How to transform into a customer-centric organisationby
Lior Arussy explains how firms can transform their cultures - if they’re willing to make tough choices and stick to their principles.
“How can companies with ingrained product-centric business models transform themselves into customer-centric organisations?” Firms throughout various industries routinely pose this question to me due to their assumption that product-centric companies have an ingrained product-centric DNA that would be impossible to change. Many posit that a simpler solution would simply be to establish a brand new company with a customer-centric culture.
People who pose this question generally fall into one of two camps. In the first camp are individuals seeking any excuse to avoid change, preferring to retain the status quo. These individuals prefer familiarity, existing processes and procedures over the new and unknown. The second camp comprises individuals who understand and internalise the necessity to change, but lack the guidelines, strategy and action plan to effectuate such change. While I wish the first camp much luck in their attempt to stop the wheels of time, it is to the second camp that I offer my support and encouragement in their efforts.
I recently finished reading Isadore Sharp’s book, Four Seasons: The Story of a Business Philosophy. After reading this phenomenal book, I want to take this opportunity to recommend it anyone who cares about implementing and maintaining an exceptional customer experience in their organisation. This is a book in which executives dedicate chapters to their employees and mention every general manager in their organisation. After all, how many companies even know the identities of all their general managers?
The lightbulb moment
In his book Sharp describes a critical moment where he decides to develop the greatest hotel chain in the world. He discussed his realisation that many of his existing hotel properties and employees simply did not live up to his vision of hotel greatness. To remedy this challenge, he set about removing underperforming properties and employees. In contrast to other companies that might have retained some properties and positioned them differently, Sharp opted to rid his company of such properties so that there would never be even a hint of compromise in his vision.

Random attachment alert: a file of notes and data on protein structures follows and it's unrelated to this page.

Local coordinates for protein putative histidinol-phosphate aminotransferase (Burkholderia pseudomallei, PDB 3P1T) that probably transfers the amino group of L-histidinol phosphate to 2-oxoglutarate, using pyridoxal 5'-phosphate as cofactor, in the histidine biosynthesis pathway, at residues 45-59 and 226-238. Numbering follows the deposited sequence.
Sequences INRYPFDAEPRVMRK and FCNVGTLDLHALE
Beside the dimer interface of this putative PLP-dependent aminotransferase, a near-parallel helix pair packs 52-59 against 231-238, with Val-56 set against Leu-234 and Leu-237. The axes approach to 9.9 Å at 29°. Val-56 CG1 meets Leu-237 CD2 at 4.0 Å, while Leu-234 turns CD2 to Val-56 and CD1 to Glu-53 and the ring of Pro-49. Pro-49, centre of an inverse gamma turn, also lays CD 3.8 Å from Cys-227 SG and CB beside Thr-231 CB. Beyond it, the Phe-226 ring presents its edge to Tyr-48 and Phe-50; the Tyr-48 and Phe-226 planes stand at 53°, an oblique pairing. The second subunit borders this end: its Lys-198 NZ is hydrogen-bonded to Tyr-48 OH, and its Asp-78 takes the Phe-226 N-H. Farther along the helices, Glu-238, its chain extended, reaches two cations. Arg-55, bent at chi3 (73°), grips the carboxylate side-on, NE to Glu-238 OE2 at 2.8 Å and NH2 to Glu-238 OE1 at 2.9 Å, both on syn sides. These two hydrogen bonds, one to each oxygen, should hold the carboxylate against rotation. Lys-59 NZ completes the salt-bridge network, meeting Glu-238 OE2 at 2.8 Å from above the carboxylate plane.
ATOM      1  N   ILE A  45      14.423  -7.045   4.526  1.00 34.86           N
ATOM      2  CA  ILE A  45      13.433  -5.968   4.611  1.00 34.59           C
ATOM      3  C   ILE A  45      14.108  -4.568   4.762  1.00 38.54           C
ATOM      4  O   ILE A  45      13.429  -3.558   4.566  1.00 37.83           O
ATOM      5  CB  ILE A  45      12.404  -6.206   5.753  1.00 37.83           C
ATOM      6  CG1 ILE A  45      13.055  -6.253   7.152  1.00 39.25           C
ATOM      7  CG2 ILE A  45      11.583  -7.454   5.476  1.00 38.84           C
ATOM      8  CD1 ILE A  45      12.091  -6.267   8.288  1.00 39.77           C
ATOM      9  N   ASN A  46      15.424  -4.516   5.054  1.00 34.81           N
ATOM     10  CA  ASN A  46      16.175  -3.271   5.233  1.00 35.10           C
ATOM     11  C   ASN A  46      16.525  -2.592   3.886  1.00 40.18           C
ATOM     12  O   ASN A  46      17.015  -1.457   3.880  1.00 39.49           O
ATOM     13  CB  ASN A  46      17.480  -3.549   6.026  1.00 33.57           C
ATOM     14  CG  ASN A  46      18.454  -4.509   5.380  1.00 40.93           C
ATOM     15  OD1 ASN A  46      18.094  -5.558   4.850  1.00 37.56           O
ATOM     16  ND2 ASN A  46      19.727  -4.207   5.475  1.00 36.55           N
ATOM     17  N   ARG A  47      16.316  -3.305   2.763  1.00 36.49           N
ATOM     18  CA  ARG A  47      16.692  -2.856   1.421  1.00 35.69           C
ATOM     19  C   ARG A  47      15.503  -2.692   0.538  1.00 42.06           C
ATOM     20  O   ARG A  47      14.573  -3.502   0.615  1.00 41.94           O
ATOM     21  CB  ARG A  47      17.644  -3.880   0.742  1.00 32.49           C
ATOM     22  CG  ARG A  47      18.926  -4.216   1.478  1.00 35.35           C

The same philosophy guided his approach to the Four Seasons’ employees. Only those employees who could transition and fulfill Sharp’s vision of excellence kept their jobs. The vision of excellence extended not only to the physical properties but to the employees who directly or indirectly would be delivering the Four Seasons experience to customers.
The book describes in painstaking detail the hardships that were required to transition Four Seasons into a world class organisation with a reputation for excellence. Sharp’s story answers in the affirmative the question set out at the beginning of this article: Can an organisation change its product-centric culture and DNA? However, the book does highlight the principle that one can never compromise on standards to reach illustrious goals. As happened with the Four Seasons, organisational transformation requires tough decisions with people and physical assets. The process can be slow and painful, but dedication and unwillingness to compromise will help transform the organisational culture and the overall customer experience.
Where's the passion?
During our many years helping organisations undergo significant cultural transformations, we have observed employees at all levels unable to find or maintain their passion under the new direction or vision of their companies. When this invariably occurs, it is incumbent upon these organisations to let these individuals go so that their misery, contempt or skepticism does not unduly influence other employees.
Letting them go in a respectful manner is the most effective way of allowing them to search for an organisation where their can find their passion and be happy in their professions. It is simply a matter of matching goals and passion, rather than a judgment of capabilities. While an employee may not thrive in one environment, in another he or she may flourish.
Companies can transform their cultures if they’re willing to make the tough choices and stick to their principles. To that end, they will need to clearly define the new standard and the associated criteria for hiring or retaining those individuals that will help get them there. Organisations can never compromise on such criteria for if they do, commoditisation and price pressures will surely follow.
If you believe that your organisation would be better off with the current product-focused culture then you may wish to avoid any real attempt at customer-centric transformation. However, if your customers are demanding change, and the organisational will and dedication is strong, do not hesitate to begin your journey. It’s time to be courageous and take the lead!
More articles by Lior Arussy:
- To tweet or not to tweet: That's NOT the question
- Customer experience in challenging economic times: Part one
- Customer experience in challenging economic times: Part two
- A customer experience emergency
- The new vs recycled customer: A customer experience challenge
Lior Arussy is the president of Strativity Group and the author of several books. His new book is Excellence Every Day: Make the Daily Choice-Inspire Your Employees and Amaze Your Customers.